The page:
Computer Controlled Cutting
Making modular press fit things
I've made a number of press fit boxes in my day, so I was happy to switch it up just a bit and make something that was modular. We wanted some boxes to sort the screws in our wood area, so I decided to upgrade to tiny stacking boxes. Our current method is coffee cans, so the bar is low. I fiddled a little, but I like the end result a lot.
Thoughts and planning
I fiddled a bit for a while about the kinds of ways that things might stack like legos. I thought mostly about how they might have an edge around the inside or outside and how it might be attached to one or both boxes in a row. I thought a little about how they might be like 2-long legos and stack in a stair case, but abandoned this as not a great way to keep things in boxes from not falling over. I also thought about using a living hinge somewhere. Though I also abandoned this last, i think it would be a neat thing to investigate further. You could most simply repeat this design with a perfectly round cylindrical box, with similar connections. You would want to either make a press fit connection where the living hinge wraps around, which would make the seam flat, or have a hoop keep it together at both the bottom and top. I'd probably go for the latter, which would also keep the connection to the box above it tight. But you could also make various other shapes. It would be an interesting experiment to make press fit boxes that pressed into the bottom at the sides but wrapped at the corners. You could make letters that way. Or any extruded 2d shape that didn't have too sharp turns (or was made really really huge).
From there I took a video of me making the first attempt in Inkscape, my favorite 2D design software for vector graphics. It's half an hour long, though, so it will only go up after I edit the interesting bits or speed it up. From there I realized I hadn't accounted for wood thickness in one spot in the corner by the bottom/stand pieces, but after a simple fix that it was good to go!
The boxes stack very neatly. Tightly enough to not knock over easily even when tipped over 45 degrees, but loose enough to not stick when taking them apart, which would be a disaster of parts flying everywhere. The press-fit sides were assembled by lightly tapping them with a rubber mallet. The inner "rails" on the bottom wiggle until held in place by the other rails and the outside box-sides. To put it in geeky science speak: Their position is under-constrained because they pressfit into the box bottom but not into each other at their sides, giving just a single line of constraint in a 3D space. Of course, there is more that that because they aren't a thin plane, but that's the main idea.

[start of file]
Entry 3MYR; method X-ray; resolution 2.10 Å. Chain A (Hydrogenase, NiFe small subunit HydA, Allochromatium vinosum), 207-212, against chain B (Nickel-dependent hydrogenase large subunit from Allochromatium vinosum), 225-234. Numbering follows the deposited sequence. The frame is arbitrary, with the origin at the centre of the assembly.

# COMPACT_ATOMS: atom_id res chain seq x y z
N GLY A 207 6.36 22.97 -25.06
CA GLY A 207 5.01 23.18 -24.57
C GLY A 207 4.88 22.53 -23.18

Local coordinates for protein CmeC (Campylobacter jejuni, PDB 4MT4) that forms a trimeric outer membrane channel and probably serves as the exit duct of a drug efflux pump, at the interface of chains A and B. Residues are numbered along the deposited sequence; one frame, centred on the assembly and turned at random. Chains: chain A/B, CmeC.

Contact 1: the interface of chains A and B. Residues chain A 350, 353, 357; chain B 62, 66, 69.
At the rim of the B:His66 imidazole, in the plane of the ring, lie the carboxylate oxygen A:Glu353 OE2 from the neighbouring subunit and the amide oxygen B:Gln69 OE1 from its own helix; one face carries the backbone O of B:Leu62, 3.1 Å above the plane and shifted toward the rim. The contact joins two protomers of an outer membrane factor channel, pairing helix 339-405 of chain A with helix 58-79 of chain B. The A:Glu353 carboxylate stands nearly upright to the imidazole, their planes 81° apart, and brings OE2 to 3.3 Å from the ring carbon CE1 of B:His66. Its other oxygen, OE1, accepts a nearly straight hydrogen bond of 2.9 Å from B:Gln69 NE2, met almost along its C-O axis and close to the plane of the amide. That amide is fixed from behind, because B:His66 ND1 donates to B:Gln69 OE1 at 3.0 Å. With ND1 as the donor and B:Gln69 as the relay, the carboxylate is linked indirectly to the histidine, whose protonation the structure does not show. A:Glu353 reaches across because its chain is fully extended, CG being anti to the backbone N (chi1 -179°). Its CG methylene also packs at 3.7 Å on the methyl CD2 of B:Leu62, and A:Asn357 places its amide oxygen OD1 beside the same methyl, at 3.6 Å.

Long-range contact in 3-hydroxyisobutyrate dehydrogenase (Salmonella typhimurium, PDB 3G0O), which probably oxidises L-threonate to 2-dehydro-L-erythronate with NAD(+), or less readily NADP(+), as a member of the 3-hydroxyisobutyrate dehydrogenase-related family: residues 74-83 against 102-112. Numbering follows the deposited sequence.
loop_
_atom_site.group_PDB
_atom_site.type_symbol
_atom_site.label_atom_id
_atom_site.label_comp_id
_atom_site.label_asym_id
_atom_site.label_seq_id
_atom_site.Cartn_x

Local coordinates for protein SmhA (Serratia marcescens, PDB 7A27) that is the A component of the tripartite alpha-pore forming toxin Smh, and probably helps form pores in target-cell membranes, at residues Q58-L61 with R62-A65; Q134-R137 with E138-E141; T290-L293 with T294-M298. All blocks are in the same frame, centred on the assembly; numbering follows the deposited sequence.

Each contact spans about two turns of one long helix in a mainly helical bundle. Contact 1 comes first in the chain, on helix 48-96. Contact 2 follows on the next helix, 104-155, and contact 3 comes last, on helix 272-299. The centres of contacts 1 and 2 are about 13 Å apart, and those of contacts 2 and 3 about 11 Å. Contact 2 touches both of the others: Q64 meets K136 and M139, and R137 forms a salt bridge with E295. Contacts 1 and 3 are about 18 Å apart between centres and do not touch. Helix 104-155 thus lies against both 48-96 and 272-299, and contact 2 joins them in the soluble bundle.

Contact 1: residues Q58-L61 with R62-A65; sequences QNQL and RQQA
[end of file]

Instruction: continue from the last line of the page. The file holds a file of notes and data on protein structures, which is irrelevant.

And now for some fabric!
My final step was to add fabric to it. I edited the "bottom" of a box so that it became a box-less top that sits snuggly on the topmost box... and then I learned to upholster! Which was both exciting and much easier than I expected it to be. The fabric prevented me from attaching both long and short "bottom" rails, but it seems to hold just fine with just one set.
Overall, I'm quite pleased with the effect and want to integrate more unexpected things into traditional workshop areas. Several people mentioned that it would make a great pin cution box for bobbins, but I would much rather use it in an... unexpected way and defy people's expectations, hopefully drawing them into spaces and using tools they might otherwise not use. With that in mind, I think my next bobbin box will look very utilitarian and tool-shed like! Lesson learned: tiny screw boxes should always have a pretty fabric cover.
You can grab the file to personalize and cut your very own. I've been meaning to cut the screen capture I took into a more complete tutorial walk through that might be an interesting intermediate drafting with drawing programs video, so if you want that just let me know. Encouragement always helps produce tutorials!